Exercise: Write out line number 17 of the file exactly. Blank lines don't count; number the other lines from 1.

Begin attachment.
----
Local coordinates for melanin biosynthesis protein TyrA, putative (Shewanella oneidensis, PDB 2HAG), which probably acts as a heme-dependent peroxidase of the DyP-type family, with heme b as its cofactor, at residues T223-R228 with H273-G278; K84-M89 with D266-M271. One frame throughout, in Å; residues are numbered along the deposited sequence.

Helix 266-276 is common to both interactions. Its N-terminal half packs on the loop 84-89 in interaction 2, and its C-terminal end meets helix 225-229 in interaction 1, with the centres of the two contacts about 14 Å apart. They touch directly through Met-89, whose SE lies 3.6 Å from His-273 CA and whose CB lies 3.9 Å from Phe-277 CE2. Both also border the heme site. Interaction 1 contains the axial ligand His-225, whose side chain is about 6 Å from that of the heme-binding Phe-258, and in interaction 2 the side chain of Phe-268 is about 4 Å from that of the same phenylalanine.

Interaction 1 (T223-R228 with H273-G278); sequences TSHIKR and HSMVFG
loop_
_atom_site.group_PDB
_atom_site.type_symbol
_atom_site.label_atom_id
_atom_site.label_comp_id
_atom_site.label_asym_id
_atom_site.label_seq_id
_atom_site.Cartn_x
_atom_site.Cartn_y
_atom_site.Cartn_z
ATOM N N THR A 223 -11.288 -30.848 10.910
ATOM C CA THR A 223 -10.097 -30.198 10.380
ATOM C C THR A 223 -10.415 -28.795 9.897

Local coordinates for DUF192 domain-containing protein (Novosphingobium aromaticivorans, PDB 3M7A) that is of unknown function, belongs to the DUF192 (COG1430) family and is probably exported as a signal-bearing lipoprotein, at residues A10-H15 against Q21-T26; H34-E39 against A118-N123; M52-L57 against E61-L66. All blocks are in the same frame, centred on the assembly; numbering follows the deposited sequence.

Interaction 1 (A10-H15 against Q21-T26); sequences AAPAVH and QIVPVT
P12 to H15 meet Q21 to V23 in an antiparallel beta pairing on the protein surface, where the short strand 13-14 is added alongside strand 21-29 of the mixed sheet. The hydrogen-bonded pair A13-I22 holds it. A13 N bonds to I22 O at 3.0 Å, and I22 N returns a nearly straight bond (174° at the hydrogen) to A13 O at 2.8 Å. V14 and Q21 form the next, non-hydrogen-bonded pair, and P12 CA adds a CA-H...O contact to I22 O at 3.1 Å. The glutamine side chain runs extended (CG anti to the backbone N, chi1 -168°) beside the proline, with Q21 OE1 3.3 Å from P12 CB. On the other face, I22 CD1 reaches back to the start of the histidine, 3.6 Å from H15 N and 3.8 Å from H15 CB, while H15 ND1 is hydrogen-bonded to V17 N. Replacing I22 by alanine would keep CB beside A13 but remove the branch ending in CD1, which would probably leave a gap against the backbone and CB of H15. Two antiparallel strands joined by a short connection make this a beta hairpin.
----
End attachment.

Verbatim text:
Local coordinates for DUF192 domain-containing protein (Novosphingobium aromaticivorans, PDB 3M7A) that is of unknown function, belongs to the DUF192 (COG1430) family and is probably exported as a signal-bearing lipoprotein, at residues A10-H15 against Q21-T26; H34-E39 against A118-N123; M52-L57 against E61-L66. All blocks are in the same frame, centred on the assembly; numbering follows the deposited sequence.